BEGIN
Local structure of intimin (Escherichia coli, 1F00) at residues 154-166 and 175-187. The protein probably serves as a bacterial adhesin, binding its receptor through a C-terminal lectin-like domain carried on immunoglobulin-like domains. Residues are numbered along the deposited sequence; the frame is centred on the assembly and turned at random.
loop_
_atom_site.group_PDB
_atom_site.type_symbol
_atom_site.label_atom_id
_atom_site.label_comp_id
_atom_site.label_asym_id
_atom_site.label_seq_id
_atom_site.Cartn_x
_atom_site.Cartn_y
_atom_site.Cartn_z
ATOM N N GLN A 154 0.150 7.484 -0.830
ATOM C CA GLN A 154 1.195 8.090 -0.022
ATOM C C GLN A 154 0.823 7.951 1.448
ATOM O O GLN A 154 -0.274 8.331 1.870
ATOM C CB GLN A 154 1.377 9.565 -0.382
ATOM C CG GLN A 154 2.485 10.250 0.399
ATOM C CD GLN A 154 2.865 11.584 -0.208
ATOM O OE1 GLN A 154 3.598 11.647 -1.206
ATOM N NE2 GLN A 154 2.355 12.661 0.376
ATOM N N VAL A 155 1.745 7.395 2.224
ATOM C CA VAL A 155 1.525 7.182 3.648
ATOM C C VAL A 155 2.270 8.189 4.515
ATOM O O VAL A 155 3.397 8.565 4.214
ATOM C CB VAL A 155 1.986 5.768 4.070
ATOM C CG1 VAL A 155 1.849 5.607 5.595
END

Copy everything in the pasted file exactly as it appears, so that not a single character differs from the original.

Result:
Local structure of intimin (Escherichia coli, 1F00) at residues 154-166 and 175-187. The protein probably serves as a bacterial adhesin, binding its receptor through a C-terminal lectin-like domain carried on immunoglobulin-like domains. Residues are numbered along the deposited sequence; the frame is centred on the assembly and turned at random.
loop_
_atom_site.group_PDB
_atom_site.type_symbol
_atom_site.label_atom_id
_atom_site.label_comp_id
_atom_site.label_asym_id
_atom_site.label_seq_id
_atom_site.Cartn_x
_atom_site.Cartn_y
_atom_site.Cartn_z
ATOM N N GLN A 154 0.150 7.484 -0.830
ATOM C CA GLN A 154 1.195 8.090 -0.022
ATOM C C GLN A 154 0.823 7.951 1.448
ATOM O O GLN A 154 -0.274 8.331 1.870
ATOM C CB GLN A 154 1.377 9.565 -0.382
ATOM C CG GLN A 154 2.485 10.250 0.399
ATOM C CD GLN A 154 2.865 11.584 -0.208
ATOM O OE1 GLN A 154 3.598 11.647 -1.206
ATOM N NE2 GLN A 154 2.355 12.661 0.376
ATOM N N VAL A 155 1.745 7.395 2.224
ATOM C CA VAL A 155 1.525 7.182 3.648
ATOM C C VAL A 155 2.270 8.189 4.515
ATOM O O VAL A 155 3.397 8.565 4.214
ATOM C CB VAL A 155 1.986 5.768 4.070
ATOM C CG1 VAL A 155 1.849 5.607 5.595